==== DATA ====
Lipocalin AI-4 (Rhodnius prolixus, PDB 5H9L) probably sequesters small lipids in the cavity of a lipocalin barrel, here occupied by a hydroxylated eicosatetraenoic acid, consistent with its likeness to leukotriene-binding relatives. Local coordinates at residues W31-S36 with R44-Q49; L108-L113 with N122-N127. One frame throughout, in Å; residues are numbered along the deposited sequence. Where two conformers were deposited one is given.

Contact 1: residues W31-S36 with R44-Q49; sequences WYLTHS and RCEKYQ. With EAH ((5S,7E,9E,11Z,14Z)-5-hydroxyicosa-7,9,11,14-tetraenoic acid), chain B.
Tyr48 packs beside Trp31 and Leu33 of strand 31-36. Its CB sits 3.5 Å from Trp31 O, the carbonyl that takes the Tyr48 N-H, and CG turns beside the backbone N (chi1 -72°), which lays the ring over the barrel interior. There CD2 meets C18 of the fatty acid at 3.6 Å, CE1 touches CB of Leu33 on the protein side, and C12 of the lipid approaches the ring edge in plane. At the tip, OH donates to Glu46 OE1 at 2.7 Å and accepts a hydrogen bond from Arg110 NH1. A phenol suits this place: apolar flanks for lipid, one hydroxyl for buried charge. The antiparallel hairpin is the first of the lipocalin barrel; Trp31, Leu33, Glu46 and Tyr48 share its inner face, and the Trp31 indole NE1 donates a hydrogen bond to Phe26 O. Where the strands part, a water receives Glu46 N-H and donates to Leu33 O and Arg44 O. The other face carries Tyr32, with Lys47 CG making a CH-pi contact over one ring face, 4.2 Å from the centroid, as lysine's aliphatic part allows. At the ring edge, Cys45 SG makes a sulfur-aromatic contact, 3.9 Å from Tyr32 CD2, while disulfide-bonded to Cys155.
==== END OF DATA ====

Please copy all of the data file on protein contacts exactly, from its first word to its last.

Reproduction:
Lipocalin AI-4 (Rhodnius prolixus, PDB 5H9L) probably sequesters small lipids in the cavity of a lipocalin barrel, here occupied by a hydroxylated eicosatetraenoic acid, consistent with its likeness to leukotriene-binding relatives. Local coordinates at residues W31-S36 with R44-Q49; L108-L113 with N122-N127. One frame throughout, in Å; residues are numbered along the deposited sequence. Where two conformers were deposited one is given.

Contact 1: residues W31-S36 with R44-Q49; sequences WYLTHS and RCEKYQ. With EAH ((5S,7E,9E,11Z,14Z)-5-hydroxyicosa-7,9,11,14-tetraenoic acid), chain B.
Tyr48 packs beside Trp31 and Leu33 of strand 31-36. Its CB sits 3.5 Å from Trp31 O, the carbonyl that takes the Tyr48 N-H, and CG turns beside the backbone N (chi1 -72°), which lays the ring over the barrel interior. There CD2 meets C18 of the fatty acid at 3.6 Å, CE1 touches CB of Leu33 on the protein side, and C12 of the lipid approaches the ring edge in plane. At the tip, OH donates to Glu46 OE1 at 2.7 Å and accepts a hydrogen bond from Arg110 NH1. A phenol suits this place: apolar flanks for lipid, one hydroxyl for buried charge. The antiparallel hairpin is the first of the lipocalin barrel; Trp31, Leu33, Glu46 and Tyr48 share its inner face, and the Trp31 indole NE1 donates a hydrogen bond to Phe26 O. Where the strands part, a water receives Glu46 N-H and donates to Leu33 O and Arg44 O. The other face carries Tyr32, with Lys47 CG making a CH-pi contact over one ring face, 4.2 Å from the centroid, as lysine's aliphatic part allows. At the ring edge, Cys45 SG makes a sulfur-aromatic contact, 3.9 Å from Tyr32 CD2, while disulfide-bonded to Cys155.